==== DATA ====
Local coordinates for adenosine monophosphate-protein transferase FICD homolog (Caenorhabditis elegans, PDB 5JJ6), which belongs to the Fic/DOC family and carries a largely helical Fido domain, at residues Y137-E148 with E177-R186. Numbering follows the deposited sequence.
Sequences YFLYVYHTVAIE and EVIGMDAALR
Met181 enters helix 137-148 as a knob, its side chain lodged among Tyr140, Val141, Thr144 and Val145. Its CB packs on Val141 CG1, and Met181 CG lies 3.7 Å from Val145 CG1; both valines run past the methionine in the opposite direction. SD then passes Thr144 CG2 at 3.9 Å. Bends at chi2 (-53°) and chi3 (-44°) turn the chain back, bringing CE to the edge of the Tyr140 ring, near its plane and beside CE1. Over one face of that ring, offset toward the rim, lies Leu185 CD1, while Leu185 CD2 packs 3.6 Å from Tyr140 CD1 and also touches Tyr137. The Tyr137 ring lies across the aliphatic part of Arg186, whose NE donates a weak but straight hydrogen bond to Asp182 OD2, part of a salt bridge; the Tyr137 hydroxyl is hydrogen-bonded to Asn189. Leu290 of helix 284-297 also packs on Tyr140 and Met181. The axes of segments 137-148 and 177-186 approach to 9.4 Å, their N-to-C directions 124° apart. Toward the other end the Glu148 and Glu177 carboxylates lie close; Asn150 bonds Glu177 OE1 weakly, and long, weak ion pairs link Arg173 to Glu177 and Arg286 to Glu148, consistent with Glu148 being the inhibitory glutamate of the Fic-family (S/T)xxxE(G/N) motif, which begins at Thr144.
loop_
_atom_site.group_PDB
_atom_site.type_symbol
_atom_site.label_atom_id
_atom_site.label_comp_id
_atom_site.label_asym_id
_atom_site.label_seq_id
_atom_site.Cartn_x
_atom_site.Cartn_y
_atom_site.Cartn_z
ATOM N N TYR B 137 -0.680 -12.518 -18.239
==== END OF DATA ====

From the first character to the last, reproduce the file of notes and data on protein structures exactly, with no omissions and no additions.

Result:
Local coordinates for adenosine monophosphate-protein transferase FICD homolog (Caenorhabditis elegans, PDB 5JJ6), which belongs to the Fic/DOC family and carries a largely helical Fido domain, at residues Y137-E148 with E177-R186. Numbering follows the deposited sequence.
Sequences YFLYVYHTVAIE and EVIGMDAALR
Met181 enters helix 137-148 as a knob, its side chain lodged among Tyr140, Val141, Thr144 and Val145. Its CB packs on Val141 CG1, and Met181 CG lies 3.7 Å from Val145 CG1; both valines run past the methionine in the opposite direction. SD then passes Thr144 CG2 at 3.9 Å. Bends at chi2 (-53°) and chi3 (-44°) turn the chain back, bringing CE to the edge of the Tyr140 ring, near its plane and beside CE1. Over one face of that ring, offset toward the rim, lies Leu185 CD1, while Leu185 CD2 packs 3.6 Å from Tyr140 CD1 and also touches Tyr137. The Tyr137 ring lies across the aliphatic part of Arg186, whose NE donates a weak but straight hydrogen bond to Asp182 OD2, part of a salt bridge; the Tyr137 hydroxyl is hydrogen-bonded to Asn189. Leu290 of helix 284-297 also packs on Tyr140 and Met181. The axes of segments 137-148 and 177-186 approach to 9.4 Å, their N-to-C directions 124° apart. Toward the other end the Glu148 and Glu177 carboxylates lie close; Asn150 bonds Glu177 OE1 weakly, and long, weak ion pairs link Arg173 to Glu177 and Arg286 to Glu148, consistent with Glu148 being the inhibitory glutamate of the Fic-family (S/T)xxxE(G/N) motif, which begins at Thr144.
loop_
_atom_site.group_PDB
_atom_site.type_symbol
_atom_site.label_atom_id
_atom_site.label_comp_id
_atom_site.label_asym_id
_atom_site.label_seq_id
_atom_site.Cartn_x
_atom_site.Cartn_y
_atom_site.Cartn_z
ATOM N N TYR B 137 -0.680 -12.518 -18.239